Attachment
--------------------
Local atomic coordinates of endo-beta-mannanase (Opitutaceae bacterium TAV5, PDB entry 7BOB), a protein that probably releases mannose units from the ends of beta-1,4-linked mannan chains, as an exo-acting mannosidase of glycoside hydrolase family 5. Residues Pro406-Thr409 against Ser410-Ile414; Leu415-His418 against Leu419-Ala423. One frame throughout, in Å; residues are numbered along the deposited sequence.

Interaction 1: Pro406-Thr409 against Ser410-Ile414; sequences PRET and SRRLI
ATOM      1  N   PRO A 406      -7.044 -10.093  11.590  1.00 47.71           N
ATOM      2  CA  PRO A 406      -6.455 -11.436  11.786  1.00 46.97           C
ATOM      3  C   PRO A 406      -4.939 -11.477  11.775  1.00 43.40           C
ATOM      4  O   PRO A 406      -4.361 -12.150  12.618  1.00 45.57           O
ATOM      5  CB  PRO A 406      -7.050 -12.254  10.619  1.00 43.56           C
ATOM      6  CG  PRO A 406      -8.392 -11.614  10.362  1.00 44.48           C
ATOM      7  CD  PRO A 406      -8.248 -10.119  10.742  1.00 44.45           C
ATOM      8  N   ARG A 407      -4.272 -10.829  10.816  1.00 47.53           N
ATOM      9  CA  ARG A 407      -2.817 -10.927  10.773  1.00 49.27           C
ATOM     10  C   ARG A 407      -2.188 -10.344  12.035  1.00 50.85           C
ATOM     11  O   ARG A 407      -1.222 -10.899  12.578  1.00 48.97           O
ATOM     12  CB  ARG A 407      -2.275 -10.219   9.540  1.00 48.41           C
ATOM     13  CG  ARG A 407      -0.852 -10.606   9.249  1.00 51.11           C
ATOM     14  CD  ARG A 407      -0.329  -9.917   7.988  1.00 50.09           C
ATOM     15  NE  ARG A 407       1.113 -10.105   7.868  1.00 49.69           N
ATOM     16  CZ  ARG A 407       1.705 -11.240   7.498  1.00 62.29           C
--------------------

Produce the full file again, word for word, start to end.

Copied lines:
Local atomic coordinates of endo-beta-mannanase (Opitutaceae bacterium TAV5, PDB entry 7BOB), a protein that probably releases mannose units from the ends of beta-1,4-linked mannan chains, as an exo-acting mannosidase of glycoside hydrolase family 5. Residues Pro406-Thr409 against Ser410-Ile414; Leu415-His418 against Leu419-Ala423. One frame throughout, in Å; residues are numbered along the deposited sequence.

Interaction 1: Pro406-Thr409 against Ser410-Ile414; sequences PRET and SRRLI
ATOM      1  N   PRO A 406      -7.044 -10.093  11.590  1.00 47.71           N
ATOM      2  CA  PRO A 406      -6.455 -11.436  11.786  1.00 46.97           C
ATOM      3  C   PRO A 406      -4.939 -11.477  11.775  1.00 43.40           C
ATOM      4  O   PRO A 406      -4.361 -12.150  12.618  1.00 45.57           O
ATOM      5  CB  PRO A 406      -7.050 -12.254  10.619  1.00 43.56           C
ATOM      6  CG  PRO A 406      -8.392 -11.614  10.362  1.00 44.48           C
ATOM      7  CD  PRO A 406      -8.248 -10.119  10.742  1.00 44.45           C
ATOM      8  N   ARG A 407      -4.272 -10.829  10.816  1.00 47.53           N
ATOM      9  CA  ARG A 407      -2.817 -10.927  10.773  1.00 49.27           C
ATOM     10  C   ARG A 407      -2.188 -10.344  12.035  1.00 50.85           C
ATOM     11  O   ARG A 407      -1.222 -10.899  12.578  1.00 48.97           O
ATOM     12  CB  ARG A 407      -2.275 -10.219   9.540  1.00 48.41           C
ATOM     13  CG  ARG A 407      -0.852 -10.606   9.249  1.00 51.11           C
ATOM     14  CD  ARG A 407      -0.329  -9.917   7.988  1.00 50.09           C
ATOM     15  NE  ARG A 407       1.113 -10.105   7.868  1.00 49.69           N
ATOM     16  CZ  ARG A 407       1.705 -11.240   7.498  1.00 62.29           C